The Grand Staircase-Escalante National Monument covers almost 1.9 million acres in south central Utah. This park for the most part is managed by the Bureau Of Land Management, so this means that an excursion into this protected area will be as rough and rugged as it gets. Since only primitive camping is allowed and facilities are limited, a visitor needs to be prepared and self reliant. Finding information about the road and environmental conditions will be necessary, so stopping by a park visitor center upon arrival is a good idea.
There are two highways that run along the borders of Grand Staircase-Escalante and several access points can be found along these roads. Utah Scenic Byway 12 runs along the northern border of this park and U.S. Highway 89 skirts along the southern edge. There are a few visitor centers to be found on either of these long roads and these destinations are where all ventures into this vast National Monument should begin. The visitor centers are where are where maps and current dirt road condition information can be found, which are vital for those who plan to do a back country excursion. The visitor centers also are museums that provide information about the natural history, native traditions and pioneer heritage in each local region, so plenty of insight can be gained by touring these places.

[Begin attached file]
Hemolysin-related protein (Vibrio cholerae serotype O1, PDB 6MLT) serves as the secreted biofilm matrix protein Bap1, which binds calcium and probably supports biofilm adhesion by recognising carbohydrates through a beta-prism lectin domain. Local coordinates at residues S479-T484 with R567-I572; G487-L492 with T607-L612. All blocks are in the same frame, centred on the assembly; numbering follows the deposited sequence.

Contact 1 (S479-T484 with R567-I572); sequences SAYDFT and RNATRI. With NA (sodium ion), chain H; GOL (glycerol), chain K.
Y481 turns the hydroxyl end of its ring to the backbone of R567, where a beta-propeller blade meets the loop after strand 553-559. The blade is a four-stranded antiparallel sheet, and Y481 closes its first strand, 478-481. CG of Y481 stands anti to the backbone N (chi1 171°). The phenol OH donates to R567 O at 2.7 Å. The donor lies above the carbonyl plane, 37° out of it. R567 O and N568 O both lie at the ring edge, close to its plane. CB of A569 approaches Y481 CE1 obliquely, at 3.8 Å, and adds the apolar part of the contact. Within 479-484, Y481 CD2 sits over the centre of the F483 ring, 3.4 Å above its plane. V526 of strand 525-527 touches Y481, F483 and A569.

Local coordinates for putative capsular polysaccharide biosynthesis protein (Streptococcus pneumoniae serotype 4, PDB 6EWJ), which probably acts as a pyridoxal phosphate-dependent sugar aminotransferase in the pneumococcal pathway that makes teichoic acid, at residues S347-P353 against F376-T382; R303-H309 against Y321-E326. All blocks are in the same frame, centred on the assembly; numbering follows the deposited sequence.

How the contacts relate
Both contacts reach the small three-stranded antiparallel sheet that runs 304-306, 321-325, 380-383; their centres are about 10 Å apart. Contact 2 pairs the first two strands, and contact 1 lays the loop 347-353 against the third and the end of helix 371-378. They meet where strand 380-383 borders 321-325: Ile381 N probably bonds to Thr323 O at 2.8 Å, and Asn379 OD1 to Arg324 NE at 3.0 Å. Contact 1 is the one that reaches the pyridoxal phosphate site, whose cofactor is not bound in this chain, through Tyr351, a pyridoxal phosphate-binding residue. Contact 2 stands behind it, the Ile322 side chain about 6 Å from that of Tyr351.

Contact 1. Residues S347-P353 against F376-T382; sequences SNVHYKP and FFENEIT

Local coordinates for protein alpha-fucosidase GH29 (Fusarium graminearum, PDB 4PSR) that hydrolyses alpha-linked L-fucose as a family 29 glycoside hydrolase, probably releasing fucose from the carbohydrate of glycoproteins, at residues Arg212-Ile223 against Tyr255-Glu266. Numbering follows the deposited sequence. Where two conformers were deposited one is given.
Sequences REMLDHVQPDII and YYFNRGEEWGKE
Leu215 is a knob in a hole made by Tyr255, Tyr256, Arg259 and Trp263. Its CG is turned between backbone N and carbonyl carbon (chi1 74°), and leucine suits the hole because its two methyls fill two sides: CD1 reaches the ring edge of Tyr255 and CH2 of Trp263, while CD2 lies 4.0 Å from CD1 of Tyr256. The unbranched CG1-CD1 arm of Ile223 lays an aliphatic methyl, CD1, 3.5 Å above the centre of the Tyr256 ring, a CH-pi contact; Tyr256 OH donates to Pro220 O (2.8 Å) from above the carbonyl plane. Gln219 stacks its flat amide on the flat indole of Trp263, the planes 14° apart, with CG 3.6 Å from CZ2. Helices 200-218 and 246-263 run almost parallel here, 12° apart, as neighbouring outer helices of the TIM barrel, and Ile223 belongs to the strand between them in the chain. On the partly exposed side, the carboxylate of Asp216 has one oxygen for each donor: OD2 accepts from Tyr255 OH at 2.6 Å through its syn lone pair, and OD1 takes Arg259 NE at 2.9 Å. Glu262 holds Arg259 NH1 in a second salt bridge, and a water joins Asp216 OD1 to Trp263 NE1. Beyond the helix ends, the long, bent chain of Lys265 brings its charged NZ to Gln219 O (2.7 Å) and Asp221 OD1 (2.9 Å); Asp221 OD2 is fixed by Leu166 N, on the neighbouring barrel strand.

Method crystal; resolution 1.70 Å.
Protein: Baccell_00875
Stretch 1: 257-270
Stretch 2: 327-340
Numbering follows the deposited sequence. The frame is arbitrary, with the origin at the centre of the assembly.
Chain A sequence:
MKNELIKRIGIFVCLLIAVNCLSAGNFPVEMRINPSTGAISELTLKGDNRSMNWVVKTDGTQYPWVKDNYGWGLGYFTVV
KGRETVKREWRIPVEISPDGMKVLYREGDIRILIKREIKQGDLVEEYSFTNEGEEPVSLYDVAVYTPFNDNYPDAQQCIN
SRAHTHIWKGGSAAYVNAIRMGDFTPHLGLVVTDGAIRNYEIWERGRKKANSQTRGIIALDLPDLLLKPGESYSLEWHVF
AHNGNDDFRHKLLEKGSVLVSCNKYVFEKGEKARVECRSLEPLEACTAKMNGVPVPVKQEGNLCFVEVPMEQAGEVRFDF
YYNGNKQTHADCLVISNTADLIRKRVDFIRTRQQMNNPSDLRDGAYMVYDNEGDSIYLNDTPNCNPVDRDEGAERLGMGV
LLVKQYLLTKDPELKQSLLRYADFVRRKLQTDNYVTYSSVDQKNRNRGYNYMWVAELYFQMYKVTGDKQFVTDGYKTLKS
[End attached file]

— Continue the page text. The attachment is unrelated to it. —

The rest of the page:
The Big Water Visitor Center is located on Highway 89 at the eastern edge of Grand Staircase-Escalante National Monument. This visitor center borders upon the Vermilion Cliffs National Monument and the Glen Canyon National Recreation Area, so plenty of information about interesting destinations in this region can be found here. At the Big Water Visitor Center, the primary focus is placed upon the natural history of Grand Staircase-Escalante National Monument. This visitor center actually is a small dinosaur fossil museum that depicts how this region used to be in the ancient past. The dinosaur fossils on display actually were discovered in Grand Staircase-Escalante, so this goes to show how rich this ancient fossil field really is.
Many fossils have been discovered in Escalante that have provided valuable links in the evolutionary timeline, so it is easy to see why this vast wilderness area is protected by National Monument Status. Unfortunately, corporate sponsored political corruption has threatened the majestic Grand Staircase-Escalante National Monument in recent years. This beautiful place that is rich with dinosaur fossils and ancient native pueblos was recently illegally sold off for mining rights and gas fracking, but justice will eventually prevail. Showing support for this National Monument is vital at this time and tourism activism certainly can make a difference.
The Big Water Visitor Center is a good choice for starting a Grand Staircase-Escalante adventure when traveling from the direction of the Grand Canyon or Glen Canyon. This visitor center is the first sight to be seen when entering Grand Staircase-Escalante and the signage is easy to spot. There is a picnic area on site, so this is also a good place to take a break from the road. The Big Water Visitor Center is definitely the place to get the dinosaur fossil hunter inner self in gear and the little lizards that can be seen around the building do like to pose for the camera!
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